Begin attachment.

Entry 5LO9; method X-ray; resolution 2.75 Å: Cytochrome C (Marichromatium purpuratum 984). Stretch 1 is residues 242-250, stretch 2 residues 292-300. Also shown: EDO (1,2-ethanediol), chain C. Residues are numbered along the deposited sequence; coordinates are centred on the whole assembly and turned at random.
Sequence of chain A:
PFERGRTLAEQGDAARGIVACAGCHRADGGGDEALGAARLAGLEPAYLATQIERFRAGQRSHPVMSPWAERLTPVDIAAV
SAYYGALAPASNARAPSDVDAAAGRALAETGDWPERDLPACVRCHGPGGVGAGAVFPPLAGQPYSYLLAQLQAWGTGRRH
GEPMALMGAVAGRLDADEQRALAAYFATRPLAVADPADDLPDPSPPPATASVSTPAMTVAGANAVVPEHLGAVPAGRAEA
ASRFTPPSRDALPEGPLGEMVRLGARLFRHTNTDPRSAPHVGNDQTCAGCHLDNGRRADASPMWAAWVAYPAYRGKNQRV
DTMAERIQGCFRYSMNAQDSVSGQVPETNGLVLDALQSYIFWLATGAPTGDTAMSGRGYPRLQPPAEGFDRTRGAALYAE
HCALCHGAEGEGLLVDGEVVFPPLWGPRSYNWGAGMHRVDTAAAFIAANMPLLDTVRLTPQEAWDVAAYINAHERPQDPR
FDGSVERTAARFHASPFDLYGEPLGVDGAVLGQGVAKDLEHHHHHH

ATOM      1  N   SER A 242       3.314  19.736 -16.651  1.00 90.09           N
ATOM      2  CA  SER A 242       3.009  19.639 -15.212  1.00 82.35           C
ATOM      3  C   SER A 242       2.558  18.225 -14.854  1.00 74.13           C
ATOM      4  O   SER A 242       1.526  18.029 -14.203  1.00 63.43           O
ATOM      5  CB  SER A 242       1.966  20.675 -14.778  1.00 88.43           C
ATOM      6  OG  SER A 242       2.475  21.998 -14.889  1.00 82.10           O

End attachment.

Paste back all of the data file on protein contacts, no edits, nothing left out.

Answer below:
Entry 5LO9; method X-ray; resolution 2.75 Å: Cytochrome C (Marichromatium purpuratum 984). Stretch 1 is residues 242-250, stretch 2 residues 292-300. Also shown: EDO (1,2-ethanediol), chain C. Residues are numbered along the deposited sequence; coordinates are centred on the whole assembly and turned at random.
Sequence of chain A:
PFERGRTLAEQGDAARGIVACAGCHRADGGGDEALGAARLAGLEPAYLATQIERFRAGQRSHPVMSPWAERLTPVDIAAV
SAYYGALAPASNARAPSDVDAAAGRALAETGDWPERDLPACVRCHGPGGVGAGAVFPPLAGQPYSYLLAQLQAWGTGRRH
GEPMALMGAVAGRLDADEQRALAAYFATRPLAVADPADDLPDPSPPPATASVSTPAMTVAGANAVVPEHLGAVPAGRAEA
ASRFTPPSRDALPEGPLGEMVRLGARLFRHTNTDPRSAPHVGNDQTCAGCHLDNGRRADASPMWAAWVAYPAYRGKNQRV
DTMAERIQGCFRYSMNAQDSVSGQVPETNGLVLDALQSYIFWLATGAPTGDTAMSGRGYPRLQPPAEGFDRTRGAALYAE
HCALCHGAEGEGLLVDGEVVFPPLWGPRSYNWGAGMHRVDTAAAFIAANMPLLDTVRLTPQEAWDVAAYINAHERPQDPR
FDGSVERTAARFHASPFDLYGEPLGVDGAVLGQGVAKDLEHHHHHH

ATOM      1  N   SER A 242       3.314  19.736 -16.651  1.00 90.09           N
ATOM      2  CA  SER A 242       3.009  19.639 -15.212  1.00 82.35           C
ATOM      3  C   SER A 242       2.558  18.225 -14.854  1.00 74.13           C
ATOM      4  O   SER A 242       1.526  18.029 -14.203  1.00 63.43           O
ATOM      5  CB  SER A 242       1.966  20.675 -14.778  1.00 88.43           C
ATOM      6  OG  SER A 242       2.475  21.998 -14.889  1.00 82.10           O